Forget salaries and office hours. A growing number of young people are finding a niche in the market and learning along the way. Every year, new graduates struggle to enter the employment market.
Getting a steady job at a good company is not easy, due to a simple fact: there are more jobseekers than jobs. But there is another route to earning a living while enjoying creative fulfillment: entrepreneurship. Many young people are already doing it.
Muhammad Yukka Harlanda, 24 (second from right), the owner of Brodo Footwear, stands with his business partners at the Pasar Indonesia event in Jakarta on October 3rd-7th. To other young people who dream of starting a business, Yukka says: "Don't think too much. Just get started, and learn by doing."
"Don't think too much and be afraid to start. Just get started, and learn by doing," Muhammad Yukka Harlanda, 24, the owner of Brodo Footwear, told Khabar Southeast Asia. His fledgling business recently reached an important landmark, selling its 500th pair of shoes.
While studying civil engineering at the Bandung Institute of Technology, Yukka was inspired by Bandung's creative manufacturing environment, and decided to try shoe making.
"I did some research on Indonesia's potential industry, and the answer is creative industry. I choose shoes, because shoe sellers are still rare, and we do love shoes. So we felt we are on the right path," he said.
"When I was a student, there was a mindset that we have to get a high GPA score and aim to get a great job. But nowadays, independent business ventures are popping up, especially in the middle class. Economic conditions are strong now in Indonesia," he added.
Yukka's wares were on display at Pasar Indonesia (Indonesia Market) event at the Jakarta Convention Center (JCC) from October 3rd through 7th. Some 30,000 visitors browsed 171 booths and displays at the event, sponsored by Bank Mandiri to promote small businesses and Indonesian products. A total of Rp. 675 million ($70,250) changed hands each day.
Batik-based wear for the younger generation
Giffarin Rindiwandana designs casual-wear shirts that incorporate batik elements, giving the venerable Indonesian textile a fresh, youth-oriented use. Her advice to potential entrepreneurs: "just be confident and choose a business you like, suited to your passion".
Giffarin "Giffa" Rindiwandana, 23, was also at the trade fair. She also found her entrepreneurial calling while a student. In her third semester at the Bandung Institute of Technology, where she studied textile craft design, she and a friend began to make batik jackets.
They were a hit: their peers snapped them up, and so did Alun-Alun Indonesia, a retailer of Indonesian culture-based products.
"Along the way, my friend and I had a different vision and mission, so I developed my own brand," she told Khabar. "From the beginning, I was interested in Indonesian textiles. I had an idea to make shirts with batik motifs. It is more casual for daily wear."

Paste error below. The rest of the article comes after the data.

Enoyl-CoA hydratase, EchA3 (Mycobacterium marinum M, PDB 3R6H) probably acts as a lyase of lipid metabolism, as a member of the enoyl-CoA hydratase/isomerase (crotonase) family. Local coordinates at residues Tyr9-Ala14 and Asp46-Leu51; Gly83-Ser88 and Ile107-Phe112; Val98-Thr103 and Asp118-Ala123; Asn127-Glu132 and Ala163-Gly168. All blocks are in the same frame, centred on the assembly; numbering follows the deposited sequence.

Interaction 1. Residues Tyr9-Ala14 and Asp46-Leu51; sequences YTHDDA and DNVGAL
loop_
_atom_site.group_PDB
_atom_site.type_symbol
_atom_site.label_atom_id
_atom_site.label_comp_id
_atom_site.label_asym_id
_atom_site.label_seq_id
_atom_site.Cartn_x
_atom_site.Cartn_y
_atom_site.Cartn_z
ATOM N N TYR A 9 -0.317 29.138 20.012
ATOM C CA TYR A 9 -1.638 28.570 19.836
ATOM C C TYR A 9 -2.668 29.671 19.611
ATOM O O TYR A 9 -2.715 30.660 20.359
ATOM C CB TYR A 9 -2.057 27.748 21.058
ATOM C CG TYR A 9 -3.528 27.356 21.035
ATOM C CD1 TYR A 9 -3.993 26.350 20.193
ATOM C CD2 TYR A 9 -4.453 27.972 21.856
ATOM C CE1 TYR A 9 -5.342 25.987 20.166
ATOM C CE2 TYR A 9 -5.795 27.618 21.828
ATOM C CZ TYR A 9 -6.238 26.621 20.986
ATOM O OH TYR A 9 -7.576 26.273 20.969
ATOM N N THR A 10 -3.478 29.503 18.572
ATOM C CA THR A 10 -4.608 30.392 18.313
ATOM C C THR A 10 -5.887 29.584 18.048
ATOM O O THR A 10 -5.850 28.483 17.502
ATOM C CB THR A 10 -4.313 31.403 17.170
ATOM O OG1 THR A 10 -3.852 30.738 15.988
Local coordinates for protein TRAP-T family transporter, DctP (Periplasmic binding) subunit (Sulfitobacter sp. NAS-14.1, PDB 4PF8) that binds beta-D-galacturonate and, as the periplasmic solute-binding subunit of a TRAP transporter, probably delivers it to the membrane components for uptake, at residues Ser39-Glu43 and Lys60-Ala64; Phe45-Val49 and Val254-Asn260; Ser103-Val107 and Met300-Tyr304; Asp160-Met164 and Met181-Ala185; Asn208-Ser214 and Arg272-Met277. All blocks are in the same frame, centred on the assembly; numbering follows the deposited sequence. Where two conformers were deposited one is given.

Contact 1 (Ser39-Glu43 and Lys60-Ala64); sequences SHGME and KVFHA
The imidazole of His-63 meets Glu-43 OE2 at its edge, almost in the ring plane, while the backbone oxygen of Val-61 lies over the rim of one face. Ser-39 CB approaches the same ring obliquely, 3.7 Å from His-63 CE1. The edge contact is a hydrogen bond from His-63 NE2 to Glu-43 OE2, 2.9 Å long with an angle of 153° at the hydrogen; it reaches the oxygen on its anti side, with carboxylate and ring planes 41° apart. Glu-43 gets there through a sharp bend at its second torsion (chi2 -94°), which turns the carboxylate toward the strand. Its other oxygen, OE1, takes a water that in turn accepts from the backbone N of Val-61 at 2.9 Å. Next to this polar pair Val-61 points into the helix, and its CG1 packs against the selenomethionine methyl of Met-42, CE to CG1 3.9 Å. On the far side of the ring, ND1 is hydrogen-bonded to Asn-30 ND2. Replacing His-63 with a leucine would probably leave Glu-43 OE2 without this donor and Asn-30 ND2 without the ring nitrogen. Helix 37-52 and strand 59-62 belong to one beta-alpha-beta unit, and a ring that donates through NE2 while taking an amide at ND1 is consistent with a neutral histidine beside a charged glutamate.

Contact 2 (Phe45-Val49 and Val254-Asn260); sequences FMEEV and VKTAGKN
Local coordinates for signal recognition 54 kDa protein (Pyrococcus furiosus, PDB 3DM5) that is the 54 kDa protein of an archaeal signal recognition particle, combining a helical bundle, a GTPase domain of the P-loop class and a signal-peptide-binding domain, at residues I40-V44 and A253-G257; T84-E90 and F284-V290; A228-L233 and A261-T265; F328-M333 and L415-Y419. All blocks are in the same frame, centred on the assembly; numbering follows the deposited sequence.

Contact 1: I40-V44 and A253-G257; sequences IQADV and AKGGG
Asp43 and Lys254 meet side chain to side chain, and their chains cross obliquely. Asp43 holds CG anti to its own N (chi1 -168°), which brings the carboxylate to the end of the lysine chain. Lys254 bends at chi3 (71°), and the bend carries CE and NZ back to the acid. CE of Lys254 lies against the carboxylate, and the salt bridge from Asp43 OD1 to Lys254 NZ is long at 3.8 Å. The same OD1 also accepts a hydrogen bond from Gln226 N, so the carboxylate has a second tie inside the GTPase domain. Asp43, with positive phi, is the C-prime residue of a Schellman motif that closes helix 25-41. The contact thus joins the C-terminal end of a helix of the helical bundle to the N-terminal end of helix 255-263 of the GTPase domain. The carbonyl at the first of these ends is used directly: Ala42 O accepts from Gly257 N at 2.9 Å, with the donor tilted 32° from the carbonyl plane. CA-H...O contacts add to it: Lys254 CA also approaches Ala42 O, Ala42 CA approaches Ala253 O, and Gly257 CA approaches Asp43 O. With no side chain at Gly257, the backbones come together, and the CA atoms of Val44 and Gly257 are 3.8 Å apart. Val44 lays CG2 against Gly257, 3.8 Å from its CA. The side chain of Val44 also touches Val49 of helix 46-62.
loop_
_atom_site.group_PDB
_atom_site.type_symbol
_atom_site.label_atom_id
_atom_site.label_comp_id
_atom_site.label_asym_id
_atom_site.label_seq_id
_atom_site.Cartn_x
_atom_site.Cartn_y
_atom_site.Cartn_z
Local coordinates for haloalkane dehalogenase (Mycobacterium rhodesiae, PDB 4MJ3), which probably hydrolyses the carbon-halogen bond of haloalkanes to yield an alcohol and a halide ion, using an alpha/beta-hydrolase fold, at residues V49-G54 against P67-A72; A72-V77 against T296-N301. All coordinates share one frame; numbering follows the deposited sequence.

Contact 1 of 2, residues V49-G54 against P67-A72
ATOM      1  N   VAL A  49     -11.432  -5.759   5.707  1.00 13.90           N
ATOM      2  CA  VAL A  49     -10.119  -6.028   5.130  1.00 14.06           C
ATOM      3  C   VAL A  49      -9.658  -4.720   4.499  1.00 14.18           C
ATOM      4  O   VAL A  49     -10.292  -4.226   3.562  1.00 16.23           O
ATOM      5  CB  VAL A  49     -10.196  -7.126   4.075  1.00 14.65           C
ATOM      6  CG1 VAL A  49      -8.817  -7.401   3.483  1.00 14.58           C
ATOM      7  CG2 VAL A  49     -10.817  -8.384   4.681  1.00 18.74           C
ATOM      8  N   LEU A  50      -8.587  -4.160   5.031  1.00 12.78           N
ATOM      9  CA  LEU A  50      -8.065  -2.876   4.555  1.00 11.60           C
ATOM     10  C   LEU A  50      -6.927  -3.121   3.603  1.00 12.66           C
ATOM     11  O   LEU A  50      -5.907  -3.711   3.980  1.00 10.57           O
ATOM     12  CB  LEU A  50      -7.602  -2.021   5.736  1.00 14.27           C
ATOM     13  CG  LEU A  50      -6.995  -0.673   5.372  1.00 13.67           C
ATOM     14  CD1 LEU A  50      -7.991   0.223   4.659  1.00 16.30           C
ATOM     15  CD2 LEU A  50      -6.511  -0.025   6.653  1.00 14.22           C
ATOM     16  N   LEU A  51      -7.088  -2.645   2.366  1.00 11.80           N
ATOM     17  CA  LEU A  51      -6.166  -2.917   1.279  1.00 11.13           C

After three years in business, she continues to sell to Alun-Alun Indonesia and fields orders from individuals and companies. She also enjoys the freedom of structuring her own work hours.
Giffa urged other young people to try their hand at business.
"Just be confident and choose a business which you like, suited to your passion," she said. "You should commit to your business, and don't despair. You can also promote your product through social media, it is very helpful."
Preserving a traditional craft for a new era
Brigita Elita, 23 (left), and her mother display handmade accessories that use traditional beadwork techniques of Kalimantan. Brigita aims to preserve a precious family tradition and maintain a high quality product.
Meanwhile, 23-year-old Brigita Elita is carrying on a family tradition: beadwork. The native of Pontianak, Kalimantan learned to make bead accessories and outfits with Dayak design motifs from her mother and grandmother.
"From childhood, I was exposed to beading and learned how to make beaded accessories. I want to preserve the culture of beading, especially in Kalimantan itself, because only elderly people do beading there," she said.
Through her business, Bead House (Rumah Manik), she wants to bring her intricate, handmade accessories to a larger audience. And her goal is to preserve the high quality of her products.
"Maybe consumers can get a cheaper price, but the quality is not good. We still keep product quality, and our fixed price," she says.
Workshops teach business skills
By hosting Pasar Indonesia, Bank Mandiri hopes to bring producers together with potential distributors, and to create an opportunity for formation of strategic partnerships among fledgling businesses. It provided the venue, booth space, and advertising for the event, which was free of charge for both entrepreneurs and visitors.
Simultaneously, the bank is running entrepreneurship workshops at 13 universities and 12 cities in Indonesia, attended by some 26,300 students from elementary school to university level, officials said.
"We are delighted with coaching and mentoring programmes conducted by Bank Mandiri over the years. Some of the partners we managed have built significant businesses," said President Director of Bank Mandiri Zulkifli Zaini.
For Yukka, the footwear manufacturer, the horizons continue to widen. After initially trying to market his products in retail outlets, he is focused on online sales, targeting 19 to 24-year-old consumers.
"We are still very young and don't have a business background. So we will continue to learn the science of business, especially practical knowledge of business. We are learning from our mistakes, and learning by doing," he said.